Dry Tortugas National Park, Florida - The most common question I get regarding the underwater photography equipment I shoot is always “how much does that cost?” (Well, actually the most common is “So, do you dive?” shortly after they find out I am an underwater photographer but perhaps that’s a topic for another blog). The thought of submerging thousands of dollars in electronics always seems to mystify most people. Like most thing, I suppose over the years you get more confident in your abilities and the focus is less on the cost and more on the appropriate tool for the job. I’m sure if I was handed a camera system that cost as much as my first house when I began shooting, I would have been a little more nervous. In my opinion, the dollar amount doest really play into the equation regarding the responsibility and prep to splashing any given camera system. I try to prep each camera the way I learned near a dimly lit pool at Temple University when I took my first (and only) underwater photography class. Very meticulously. The price tag may have gone up from those old Nikonos cameras, but the attention to orings and pinch points is still the same.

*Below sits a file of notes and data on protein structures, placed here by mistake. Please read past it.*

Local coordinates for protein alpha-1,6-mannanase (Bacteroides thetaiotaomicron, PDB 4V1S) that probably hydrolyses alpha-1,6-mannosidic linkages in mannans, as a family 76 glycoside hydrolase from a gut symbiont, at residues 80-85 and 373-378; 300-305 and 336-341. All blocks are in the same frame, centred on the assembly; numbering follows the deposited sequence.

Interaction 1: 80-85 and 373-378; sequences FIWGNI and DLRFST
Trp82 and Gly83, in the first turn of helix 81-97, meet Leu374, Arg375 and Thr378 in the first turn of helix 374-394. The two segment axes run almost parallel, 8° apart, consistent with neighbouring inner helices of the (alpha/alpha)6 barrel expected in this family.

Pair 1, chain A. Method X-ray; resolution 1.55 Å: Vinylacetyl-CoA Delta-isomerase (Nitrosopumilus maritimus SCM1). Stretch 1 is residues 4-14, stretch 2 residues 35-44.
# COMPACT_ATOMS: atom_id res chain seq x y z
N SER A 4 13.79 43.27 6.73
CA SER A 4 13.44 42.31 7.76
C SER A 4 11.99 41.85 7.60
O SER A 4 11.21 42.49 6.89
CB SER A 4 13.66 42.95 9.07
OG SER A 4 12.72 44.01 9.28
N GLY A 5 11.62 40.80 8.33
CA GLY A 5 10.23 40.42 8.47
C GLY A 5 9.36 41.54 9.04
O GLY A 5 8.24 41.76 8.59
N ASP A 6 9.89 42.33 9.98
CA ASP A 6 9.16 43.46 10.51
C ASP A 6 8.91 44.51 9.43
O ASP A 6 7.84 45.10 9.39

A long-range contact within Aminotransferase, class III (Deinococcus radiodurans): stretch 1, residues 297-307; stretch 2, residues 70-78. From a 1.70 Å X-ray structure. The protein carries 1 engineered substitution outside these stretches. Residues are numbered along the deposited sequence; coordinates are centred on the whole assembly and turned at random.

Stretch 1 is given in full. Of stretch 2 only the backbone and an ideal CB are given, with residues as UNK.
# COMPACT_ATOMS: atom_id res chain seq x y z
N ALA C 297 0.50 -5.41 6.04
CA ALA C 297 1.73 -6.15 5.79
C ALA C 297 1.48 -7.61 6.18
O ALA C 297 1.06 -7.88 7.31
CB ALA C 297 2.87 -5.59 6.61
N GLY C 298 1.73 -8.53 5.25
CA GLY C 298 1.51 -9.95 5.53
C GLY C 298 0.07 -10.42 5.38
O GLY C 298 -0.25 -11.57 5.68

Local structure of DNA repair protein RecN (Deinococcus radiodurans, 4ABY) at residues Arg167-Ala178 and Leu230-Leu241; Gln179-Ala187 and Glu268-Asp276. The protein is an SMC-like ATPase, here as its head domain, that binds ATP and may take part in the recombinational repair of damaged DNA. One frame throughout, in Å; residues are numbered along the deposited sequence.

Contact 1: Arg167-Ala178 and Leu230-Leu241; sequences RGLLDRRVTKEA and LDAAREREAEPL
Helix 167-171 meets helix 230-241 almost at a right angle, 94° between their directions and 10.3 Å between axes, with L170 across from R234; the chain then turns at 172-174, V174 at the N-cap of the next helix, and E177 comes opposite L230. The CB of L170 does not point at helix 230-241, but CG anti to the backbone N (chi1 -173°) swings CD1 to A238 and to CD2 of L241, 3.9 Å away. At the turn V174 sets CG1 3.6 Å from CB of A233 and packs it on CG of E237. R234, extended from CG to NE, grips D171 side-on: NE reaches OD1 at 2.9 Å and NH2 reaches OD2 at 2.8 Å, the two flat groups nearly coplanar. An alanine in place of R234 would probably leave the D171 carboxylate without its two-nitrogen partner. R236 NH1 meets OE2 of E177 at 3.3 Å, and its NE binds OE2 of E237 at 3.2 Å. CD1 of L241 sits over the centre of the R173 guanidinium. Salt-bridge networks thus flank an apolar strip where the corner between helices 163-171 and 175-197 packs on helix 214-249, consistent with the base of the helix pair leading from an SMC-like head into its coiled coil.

Orings and pinch points – the lesson of this entry. Today was a first in my career as an underwater photographer. I flooded my first camera. Not just any camera, but my best (and favorite) Nikon D2Xs system. I was going to shoot on small sunken shrimp boat populated with thousands of schooling fish of every variety. When I hit the bottom at 20’ I noticed the dome port filling with water - fast. I rocketed for the surface but I knew it was too late. Water, especially of the salt variety, is the death nail for these modern marvels of computer chips and image sensors. I had not followed my own rules for meticulously prepping a camera and an o-ring got pinched in the housing. For most reading this blog, a Nikon D2Xs means nothing except that it’s some type of camera. Let’s just say its one of those cameras that would make you ask “how much does that cost?” My reply – A lot.